Excavation and geophysical survey are uncovering the secrets of an exceptionally diverse Imperial Roman landscape.

The excavated finds (including marble and pottery) hold great potential for writing the economic and social history of the port, thereby making an important contribution to our understanding of its role in relation to Ostia, Rome and the Roman Mediterranean.

Portus, the great sea-port of Imperial Rome, is regarded as one of the most significant civil engineering works of the ancient world and yet, through a combination of historical circumstances, it has been the subject of surprisingly little archaeological research. The port area spans more than 2 km by 1 km and features a unique hexagonal harbour basin covering more than 32 hectares, itself equivalent in size to a middle-ranking Roman city. And stretching out from Portus lies an even larger area of archaeological interest – Isola Sacra – an artificial island created by Emperor Trajan on which is sited one of Italy’s best preserved Imperial Roman cemeteries.

For the past decade, a project aimed at answering many of the key questions surrounding this important site has been carried out by a collaboration between the Universities of Cambridge and Southampton, and the British School at Rome, in collaboration with the Soprintendenza per i Beni Archeologici di Ostia and the Duke Sforza Cesarini. The latest stage of the project began in 2007 with funding from the Arts and Humanities Research Council (AHRC), and combines a new survey using geophysical techniques with excavation of the core of the complex. Through this, the project aims to gain a fuller understanding of the historical and topographical development of this immense site, as well as to provide information that will help the Italian authorities manage it effectively.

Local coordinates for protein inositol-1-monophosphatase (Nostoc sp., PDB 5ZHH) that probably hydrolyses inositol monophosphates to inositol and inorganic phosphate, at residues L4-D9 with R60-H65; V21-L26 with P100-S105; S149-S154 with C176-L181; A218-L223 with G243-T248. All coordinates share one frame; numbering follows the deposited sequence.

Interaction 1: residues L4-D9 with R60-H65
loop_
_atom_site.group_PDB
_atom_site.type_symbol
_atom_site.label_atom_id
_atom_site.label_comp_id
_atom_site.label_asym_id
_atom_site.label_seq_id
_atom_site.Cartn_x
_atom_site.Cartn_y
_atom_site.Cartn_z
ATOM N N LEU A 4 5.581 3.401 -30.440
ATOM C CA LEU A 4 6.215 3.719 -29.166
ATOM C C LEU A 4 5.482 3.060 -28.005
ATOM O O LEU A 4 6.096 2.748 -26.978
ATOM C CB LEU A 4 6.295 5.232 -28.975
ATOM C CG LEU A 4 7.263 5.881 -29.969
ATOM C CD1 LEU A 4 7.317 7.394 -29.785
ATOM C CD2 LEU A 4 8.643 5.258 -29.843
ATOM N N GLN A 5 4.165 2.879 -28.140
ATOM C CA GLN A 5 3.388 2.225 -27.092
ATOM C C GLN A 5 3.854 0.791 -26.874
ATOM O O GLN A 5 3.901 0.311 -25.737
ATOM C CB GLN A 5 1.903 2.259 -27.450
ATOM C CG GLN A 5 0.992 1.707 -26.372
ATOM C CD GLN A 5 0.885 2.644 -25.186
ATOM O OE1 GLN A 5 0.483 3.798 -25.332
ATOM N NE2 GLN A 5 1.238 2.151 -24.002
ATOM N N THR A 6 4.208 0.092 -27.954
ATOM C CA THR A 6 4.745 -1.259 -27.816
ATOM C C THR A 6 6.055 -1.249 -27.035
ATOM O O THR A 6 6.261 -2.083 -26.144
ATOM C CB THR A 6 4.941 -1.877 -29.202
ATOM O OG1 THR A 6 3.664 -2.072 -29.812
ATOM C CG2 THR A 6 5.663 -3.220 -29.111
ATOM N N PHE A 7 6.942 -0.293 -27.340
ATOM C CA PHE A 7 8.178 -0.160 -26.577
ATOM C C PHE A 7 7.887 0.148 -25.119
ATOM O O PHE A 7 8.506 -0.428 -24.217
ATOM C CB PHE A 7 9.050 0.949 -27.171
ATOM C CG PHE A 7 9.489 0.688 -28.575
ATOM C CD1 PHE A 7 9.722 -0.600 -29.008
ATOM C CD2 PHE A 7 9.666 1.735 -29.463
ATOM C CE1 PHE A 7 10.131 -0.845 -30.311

Gateway to Rome

According to ancient texts, the construction of Portus was initiated by the Emperor Claudius, inaugurated by the Emperor Nero and enlarged by the Emperor Trajan. In the 1st century AD, Claudius ordered the construction of a great harbour and the digging of canals to drain the land at the mouth of the River Tiber. But it wasn’t until the early 2nd century, when Trajan constructed a hexagonal harbour basin and huge warehouses a little inland, that Portus became the main thoroughfare of imports from the Empire. Marble, glass, metalwork and foodstuffs arrived on ships from Egypt, Africa and the Mediterranean provinces bound for the Imperial city.

Under Trajan’s rule, the area due south of Portus in the Tiber delta was transformed into an artificial island defined to the east and south by the River Tiber, to the west by the Tyrrhenian Sea and to the north by a canal. A road traversed Isola Sacra, linking Portus with the adjacent city of Ostia, and along the road grew a major cemetery.

By the 6th century, however, the once bustling, cosmopolitan Portus had had its day, as Rome and her Mediterranean trade declined. Gradually, the mausolea, paintings, inscriptions, sculptures and mosaics of the necropolis were buried by sand dunes.

A hidden gem

Although records show that antiquarians and archaeologists have studied the ruins of Portus since the 16th century, and a substantial part of the Isola Sacra necropolis was excavated in the 1930s, the site has been effectively closed to study through most of the 20th century.

A major issue for the Italian antiquities agency has been how to manage and preserve this monumental landscape, which sits within an area of intensive modern development immediately adjacent to Rome’s main airport at Fiumicino. In the 1990s, they acquired much of the site to develop it as an archaeological park, opening up the area to new research such as the Portus Project.